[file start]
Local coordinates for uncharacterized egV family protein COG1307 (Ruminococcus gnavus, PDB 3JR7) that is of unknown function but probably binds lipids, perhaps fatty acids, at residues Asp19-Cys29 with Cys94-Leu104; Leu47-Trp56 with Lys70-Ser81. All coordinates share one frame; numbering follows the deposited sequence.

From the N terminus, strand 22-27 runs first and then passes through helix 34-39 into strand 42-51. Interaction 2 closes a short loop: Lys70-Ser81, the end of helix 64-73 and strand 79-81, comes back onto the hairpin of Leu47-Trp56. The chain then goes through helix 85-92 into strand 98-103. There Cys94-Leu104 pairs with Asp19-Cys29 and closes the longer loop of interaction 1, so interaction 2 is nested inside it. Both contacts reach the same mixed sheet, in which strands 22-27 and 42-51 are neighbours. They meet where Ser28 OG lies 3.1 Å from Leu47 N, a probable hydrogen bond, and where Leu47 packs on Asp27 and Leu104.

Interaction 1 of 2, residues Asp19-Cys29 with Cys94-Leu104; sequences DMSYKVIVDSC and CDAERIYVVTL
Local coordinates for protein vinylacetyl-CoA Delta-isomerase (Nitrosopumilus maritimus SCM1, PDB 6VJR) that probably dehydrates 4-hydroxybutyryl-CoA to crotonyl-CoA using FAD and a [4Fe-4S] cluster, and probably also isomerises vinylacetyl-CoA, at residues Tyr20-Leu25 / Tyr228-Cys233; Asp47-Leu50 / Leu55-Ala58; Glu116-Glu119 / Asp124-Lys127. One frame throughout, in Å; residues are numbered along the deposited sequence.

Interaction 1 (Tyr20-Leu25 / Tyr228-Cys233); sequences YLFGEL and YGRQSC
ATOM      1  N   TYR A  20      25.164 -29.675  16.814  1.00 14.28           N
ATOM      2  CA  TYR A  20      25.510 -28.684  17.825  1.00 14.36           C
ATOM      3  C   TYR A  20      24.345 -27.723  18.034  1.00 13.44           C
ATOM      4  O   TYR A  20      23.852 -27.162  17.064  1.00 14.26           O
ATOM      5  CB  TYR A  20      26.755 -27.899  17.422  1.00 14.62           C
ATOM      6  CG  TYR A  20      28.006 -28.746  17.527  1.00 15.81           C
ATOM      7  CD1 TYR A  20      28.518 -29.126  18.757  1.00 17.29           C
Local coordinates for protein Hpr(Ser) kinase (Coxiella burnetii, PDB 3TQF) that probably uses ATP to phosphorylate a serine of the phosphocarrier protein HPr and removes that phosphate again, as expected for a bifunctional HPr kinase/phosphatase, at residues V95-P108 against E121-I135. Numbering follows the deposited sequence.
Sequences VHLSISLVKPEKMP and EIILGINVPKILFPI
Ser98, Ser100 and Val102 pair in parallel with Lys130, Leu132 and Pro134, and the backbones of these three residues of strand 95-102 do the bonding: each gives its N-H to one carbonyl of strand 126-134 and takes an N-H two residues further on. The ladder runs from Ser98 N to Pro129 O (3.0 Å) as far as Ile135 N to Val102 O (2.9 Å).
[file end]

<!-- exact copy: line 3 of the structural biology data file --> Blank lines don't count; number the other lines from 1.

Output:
Interaction 1 of 2, residues Asp19-Cys29 with Cys94-Leu104; sequences DMSYKVIVDSC and CDAERIYVVTL